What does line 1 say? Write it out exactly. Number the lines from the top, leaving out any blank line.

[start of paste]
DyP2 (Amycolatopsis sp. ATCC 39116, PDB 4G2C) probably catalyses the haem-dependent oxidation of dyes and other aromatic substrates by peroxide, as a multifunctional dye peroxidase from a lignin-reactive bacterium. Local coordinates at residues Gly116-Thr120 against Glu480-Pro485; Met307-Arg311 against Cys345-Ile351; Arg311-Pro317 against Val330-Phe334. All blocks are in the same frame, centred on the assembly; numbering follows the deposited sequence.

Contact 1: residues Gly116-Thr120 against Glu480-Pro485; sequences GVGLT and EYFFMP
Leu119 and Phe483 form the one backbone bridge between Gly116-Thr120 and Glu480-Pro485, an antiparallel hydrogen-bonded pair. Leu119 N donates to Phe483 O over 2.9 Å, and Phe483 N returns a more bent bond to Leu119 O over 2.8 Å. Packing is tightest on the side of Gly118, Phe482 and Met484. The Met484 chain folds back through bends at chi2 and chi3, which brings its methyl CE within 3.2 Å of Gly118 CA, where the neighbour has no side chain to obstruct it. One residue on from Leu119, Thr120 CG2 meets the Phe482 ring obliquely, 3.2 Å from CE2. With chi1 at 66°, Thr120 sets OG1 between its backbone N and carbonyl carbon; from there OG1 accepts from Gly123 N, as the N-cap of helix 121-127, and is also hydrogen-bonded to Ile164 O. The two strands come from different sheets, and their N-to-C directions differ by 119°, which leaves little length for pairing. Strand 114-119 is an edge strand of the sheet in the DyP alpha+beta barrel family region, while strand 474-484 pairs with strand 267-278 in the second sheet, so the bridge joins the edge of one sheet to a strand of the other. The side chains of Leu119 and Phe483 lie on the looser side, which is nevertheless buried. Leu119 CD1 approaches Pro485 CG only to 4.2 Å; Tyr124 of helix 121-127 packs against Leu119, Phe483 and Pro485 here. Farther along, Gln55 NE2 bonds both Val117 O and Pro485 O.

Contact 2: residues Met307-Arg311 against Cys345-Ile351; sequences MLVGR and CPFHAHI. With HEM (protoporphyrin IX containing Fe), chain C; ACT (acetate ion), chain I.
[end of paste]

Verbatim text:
DyP2 (Amycolatopsis sp. ATCC 39116, PDB 4G2C) probably catalyses the haem-dependent oxidation of dyes and other aromatic substrates by peroxide, as a multifunctional dye peroxidase from a lignin-reactive bacterium. Local coordinates at residues Gly116-Thr120 against Glu480-Pro485; Met307-Arg311 against Cys345-Ile351; Arg311-Pro317 against Val330-Phe334. All blocks are in the same frame, centred on the assembly; numbering follows the deposited sequence.